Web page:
I bet the air was blue around there. Going off topic and to your prior post. Talked to our friend Tim, and found out about the sunflowers. They are being raised for oil. The interesting part is that the oil is for the European market. They use a lot of sunflower oil. The crop was contracted out in the spring for a set price per acre. After reading about the sheep thought you might like to know that their biggest problem with the sunflowers is the birds going after the seeds. The plants are short and have multiple small booms. It is a beautiful sight to see. On the side lines they have lots of bee hives. Which is a plus for our garden. Looking forward to hearing about the Flint corn later.

    • July 20, 2014 1:52 pm

      It was blue, but of course 24 hours later, you can’t spank a sheep! Unless of course it is at the time of the incident 😉

      That’s interesting about the oil, I used some sunflower oil once in soap and boy did it get rancid fast! Nice soap for a bit, but it was pretty bad in a short time. I used the rest of the bottle for fly repellant carrier. Worked fine for that.

  4. July 20, 2014 3:46 pm

    Bad sheep!! c

  5. July 20, 2014 5:05 pm

    When we were in Germany we saw acres and acres or sunflowers. I think they were raised for the oil. Sorry about the corn, hope you still get some good corn from it.

  6. July 21, 2014 5:40 am

    I did not know you had sheep! Yes, pictures please :-D.

    • July 21, 2014 6:38 am

      We have just one, she’s retired but still does a good job mowing. Not counting corn mowing, that is 😦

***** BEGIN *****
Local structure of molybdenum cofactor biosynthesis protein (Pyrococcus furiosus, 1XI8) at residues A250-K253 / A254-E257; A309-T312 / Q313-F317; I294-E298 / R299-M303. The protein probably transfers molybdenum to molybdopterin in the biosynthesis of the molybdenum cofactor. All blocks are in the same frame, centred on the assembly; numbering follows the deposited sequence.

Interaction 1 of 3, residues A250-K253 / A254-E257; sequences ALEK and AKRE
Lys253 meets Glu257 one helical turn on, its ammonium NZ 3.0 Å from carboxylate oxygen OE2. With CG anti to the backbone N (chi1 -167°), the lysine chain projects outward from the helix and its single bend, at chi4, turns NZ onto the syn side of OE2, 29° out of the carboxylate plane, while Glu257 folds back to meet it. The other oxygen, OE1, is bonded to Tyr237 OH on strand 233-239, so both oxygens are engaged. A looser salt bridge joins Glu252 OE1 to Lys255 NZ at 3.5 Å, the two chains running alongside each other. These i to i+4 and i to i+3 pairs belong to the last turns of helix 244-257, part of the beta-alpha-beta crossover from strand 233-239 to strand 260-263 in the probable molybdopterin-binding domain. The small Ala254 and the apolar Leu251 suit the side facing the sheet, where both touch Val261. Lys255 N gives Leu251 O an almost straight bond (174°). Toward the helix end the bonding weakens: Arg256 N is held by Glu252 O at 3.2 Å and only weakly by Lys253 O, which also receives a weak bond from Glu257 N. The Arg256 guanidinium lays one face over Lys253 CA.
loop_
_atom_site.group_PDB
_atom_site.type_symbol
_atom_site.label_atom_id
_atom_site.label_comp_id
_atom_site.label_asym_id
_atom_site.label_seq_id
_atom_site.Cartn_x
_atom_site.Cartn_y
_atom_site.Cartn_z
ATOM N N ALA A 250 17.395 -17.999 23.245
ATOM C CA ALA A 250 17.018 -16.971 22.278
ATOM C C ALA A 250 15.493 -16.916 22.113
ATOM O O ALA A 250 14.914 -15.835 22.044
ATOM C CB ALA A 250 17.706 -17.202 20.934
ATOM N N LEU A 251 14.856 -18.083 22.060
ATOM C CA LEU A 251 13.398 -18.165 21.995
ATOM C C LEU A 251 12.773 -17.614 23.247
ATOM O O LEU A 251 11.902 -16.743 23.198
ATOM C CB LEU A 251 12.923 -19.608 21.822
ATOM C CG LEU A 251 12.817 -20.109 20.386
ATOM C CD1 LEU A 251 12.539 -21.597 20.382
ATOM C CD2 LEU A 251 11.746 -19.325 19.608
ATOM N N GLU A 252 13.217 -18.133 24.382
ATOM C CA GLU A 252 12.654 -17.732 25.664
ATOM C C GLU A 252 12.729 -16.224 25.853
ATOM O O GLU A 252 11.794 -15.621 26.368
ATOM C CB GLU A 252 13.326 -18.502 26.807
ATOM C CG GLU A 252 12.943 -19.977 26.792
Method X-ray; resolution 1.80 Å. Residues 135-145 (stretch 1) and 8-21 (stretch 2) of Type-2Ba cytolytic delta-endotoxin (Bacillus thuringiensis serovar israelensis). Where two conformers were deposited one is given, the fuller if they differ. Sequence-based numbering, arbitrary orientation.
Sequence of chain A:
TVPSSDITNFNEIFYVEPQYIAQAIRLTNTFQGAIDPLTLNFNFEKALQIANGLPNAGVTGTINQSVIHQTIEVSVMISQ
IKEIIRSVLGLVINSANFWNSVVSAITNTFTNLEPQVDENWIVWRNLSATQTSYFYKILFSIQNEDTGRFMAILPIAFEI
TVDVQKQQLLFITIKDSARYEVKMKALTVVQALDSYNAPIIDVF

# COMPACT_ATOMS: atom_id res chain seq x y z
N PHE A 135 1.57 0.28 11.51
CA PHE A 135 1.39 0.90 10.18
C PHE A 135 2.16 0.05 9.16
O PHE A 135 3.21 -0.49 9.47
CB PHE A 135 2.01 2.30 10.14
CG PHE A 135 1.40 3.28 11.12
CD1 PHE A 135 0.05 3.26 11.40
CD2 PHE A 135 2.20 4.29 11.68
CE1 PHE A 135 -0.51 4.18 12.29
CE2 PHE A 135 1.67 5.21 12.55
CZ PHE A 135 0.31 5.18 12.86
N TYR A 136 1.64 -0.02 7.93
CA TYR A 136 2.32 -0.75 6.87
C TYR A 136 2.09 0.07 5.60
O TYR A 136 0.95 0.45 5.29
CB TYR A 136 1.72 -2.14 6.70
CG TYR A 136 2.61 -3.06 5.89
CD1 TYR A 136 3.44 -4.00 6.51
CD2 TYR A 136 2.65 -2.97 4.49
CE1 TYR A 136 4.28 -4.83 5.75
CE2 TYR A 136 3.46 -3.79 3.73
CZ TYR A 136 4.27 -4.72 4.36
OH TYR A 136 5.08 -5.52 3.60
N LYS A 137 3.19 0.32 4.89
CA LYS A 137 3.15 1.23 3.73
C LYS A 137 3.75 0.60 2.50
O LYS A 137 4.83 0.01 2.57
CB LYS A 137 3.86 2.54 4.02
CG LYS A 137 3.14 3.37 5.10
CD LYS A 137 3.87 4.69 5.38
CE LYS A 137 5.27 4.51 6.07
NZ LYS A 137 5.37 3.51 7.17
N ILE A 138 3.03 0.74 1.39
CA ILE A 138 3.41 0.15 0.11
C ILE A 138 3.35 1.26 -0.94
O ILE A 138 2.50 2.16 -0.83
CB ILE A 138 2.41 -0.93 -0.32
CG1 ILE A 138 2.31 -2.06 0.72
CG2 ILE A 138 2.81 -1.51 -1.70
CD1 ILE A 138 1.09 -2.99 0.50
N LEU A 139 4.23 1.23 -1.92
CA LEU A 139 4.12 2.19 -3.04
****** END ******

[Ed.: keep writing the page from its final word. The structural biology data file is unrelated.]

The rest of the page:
7. July 21, 2014 5:50 am

    Cascade Ruby-Gold flint corn must be delicious, the critters LOVE it! I wanted to grow flint corn this year also and had the same dilemma as you with the cross pollination and not enough space. I also came to the same conclusion, start it in cells early in the hoophouse and transplant! My critter was mice. Soon after their beautiful little corn noses poked thru the surface mice ravaged the tray and uprooted, ate or moved most of the baby plants. Insert @#$%&*! I salvaged what I could, about 15 plants out of 70. A week later, when weeding in the hoophouse, I noticed little corn plants scattered about. The little buggers had stashed the seeds and they grew! I dug them up, put them in pots and transplanted out 34 little corn seedlings when the soil warmed. My little patch of flint corn is doing well, beginning to send up tassels. I think this idea will work well if we can just keep the critters out!

    • July 21, 2014 6:37 am

      I had to abandon my seeding bench because of mice! Now I either hang the flats from the purlins or use barrels for propping up a makeshift potting bench. Add spinach and pepper seeds to the favorite list for mice. Even with our hard working cats, there are a few holdouts. Drives me crazy! Fingers crossed both of us will get some of that corn!

    • July 21, 2014 12:16 pm

      Really am sympathetic to the frustrating loss, but also laughing over you stealing your corn back when it sprouted. Glad you were able to recover at least some of it.

  8. Kristin permalink
    July 22, 2014 5:34 am

    I do have a good mutton sausage recipe. 🙂

  9. August 8, 2014 3:29 am

    I live half way around the globe, MoH, but we have the same troubles. A mule ate my precious sweet black corn. Am still waiting hopefully to see if the plants recover from their haircut. Hope we both have good luck!